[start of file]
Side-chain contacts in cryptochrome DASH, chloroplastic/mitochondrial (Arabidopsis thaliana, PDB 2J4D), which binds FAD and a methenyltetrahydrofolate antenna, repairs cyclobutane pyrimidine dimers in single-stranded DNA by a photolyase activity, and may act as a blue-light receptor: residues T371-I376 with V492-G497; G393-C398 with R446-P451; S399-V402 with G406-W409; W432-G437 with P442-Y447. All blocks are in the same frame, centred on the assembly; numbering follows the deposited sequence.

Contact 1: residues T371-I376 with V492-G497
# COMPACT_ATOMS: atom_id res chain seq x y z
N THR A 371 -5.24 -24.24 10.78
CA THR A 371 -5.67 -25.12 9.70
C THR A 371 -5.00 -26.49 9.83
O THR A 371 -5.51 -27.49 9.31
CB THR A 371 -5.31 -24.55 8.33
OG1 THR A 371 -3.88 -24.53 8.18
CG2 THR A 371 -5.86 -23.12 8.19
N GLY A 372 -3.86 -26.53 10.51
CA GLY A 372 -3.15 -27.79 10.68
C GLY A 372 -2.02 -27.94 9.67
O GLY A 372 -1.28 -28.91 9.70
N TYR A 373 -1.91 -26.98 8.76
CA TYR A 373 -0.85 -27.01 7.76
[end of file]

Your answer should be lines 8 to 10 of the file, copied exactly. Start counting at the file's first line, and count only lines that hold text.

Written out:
CB THR A 371 -5.31 -24.55 8.33
OG1 THR A 371 -3.88 -24.53 8.18
CG2 THR A 371 -5.86 -23.12 8.19